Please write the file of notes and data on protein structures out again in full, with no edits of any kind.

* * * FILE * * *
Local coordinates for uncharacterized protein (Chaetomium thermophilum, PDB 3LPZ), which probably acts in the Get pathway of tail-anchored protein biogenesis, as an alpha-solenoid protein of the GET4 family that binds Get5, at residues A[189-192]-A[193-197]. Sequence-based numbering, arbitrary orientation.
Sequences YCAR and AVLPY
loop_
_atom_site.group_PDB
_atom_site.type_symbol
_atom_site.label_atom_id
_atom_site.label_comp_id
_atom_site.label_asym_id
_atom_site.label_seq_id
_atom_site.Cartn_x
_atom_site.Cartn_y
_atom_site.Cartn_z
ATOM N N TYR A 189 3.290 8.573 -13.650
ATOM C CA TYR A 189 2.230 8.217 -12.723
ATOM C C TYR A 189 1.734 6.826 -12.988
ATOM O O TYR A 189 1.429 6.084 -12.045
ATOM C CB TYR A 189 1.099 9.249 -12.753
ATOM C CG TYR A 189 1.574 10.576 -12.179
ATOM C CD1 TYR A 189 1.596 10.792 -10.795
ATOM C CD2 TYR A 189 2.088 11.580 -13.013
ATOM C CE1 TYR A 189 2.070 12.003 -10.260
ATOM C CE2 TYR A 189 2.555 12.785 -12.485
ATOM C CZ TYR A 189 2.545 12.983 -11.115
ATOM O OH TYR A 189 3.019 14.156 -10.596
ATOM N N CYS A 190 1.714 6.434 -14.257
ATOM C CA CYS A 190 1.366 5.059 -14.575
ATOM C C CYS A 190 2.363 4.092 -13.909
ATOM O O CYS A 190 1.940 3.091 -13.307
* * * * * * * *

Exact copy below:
Local coordinates for uncharacterized protein (Chaetomium thermophilum, PDB 3LPZ), which probably acts in the Get pathway of tail-anchored protein biogenesis, as an alpha-solenoid protein of the GET4 family that binds Get5, at residues A[189-192]-A[193-197]. Sequence-based numbering, arbitrary orientation.
Sequences YCAR and AVLPY
loop_
_atom_site.group_PDB
_atom_site.type_symbol
_atom_site.label_atom_id
_atom_site.label_comp_id
_atom_site.label_asym_id
_atom_site.label_seq_id
_atom_site.Cartn_x
_atom_site.Cartn_y
_atom_site.Cartn_z
ATOM N N TYR A 189 3.290 8.573 -13.650
ATOM C CA TYR A 189 2.230 8.217 -12.723
ATOM C C TYR A 189 1.734 6.826 -12.988
ATOM O O TYR A 189 1.429 6.084 -12.045
ATOM C CB TYR A 189 1.099 9.249 -12.753
ATOM C CG TYR A 189 1.574 10.576 -12.179
ATOM C CD1 TYR A 189 1.596 10.792 -10.795
ATOM C CD2 TYR A 189 2.088 11.580 -13.013
ATOM C CE1 TYR A 189 2.070 12.003 -10.260
ATOM C CE2 TYR A 189 2.555 12.785 -12.485
ATOM C CZ TYR A 189 2.545 12.983 -11.115
ATOM O OH TYR A 189 3.019 14.156 -10.596
ATOM N N CYS A 190 1.714 6.434 -14.257
ATOM C CA CYS A 190 1.366 5.059 -14.575
ATOM C C CYS A 190 2.363 4.092 -13.909
ATOM O O CYS A 190 1.940 3.091 -13.307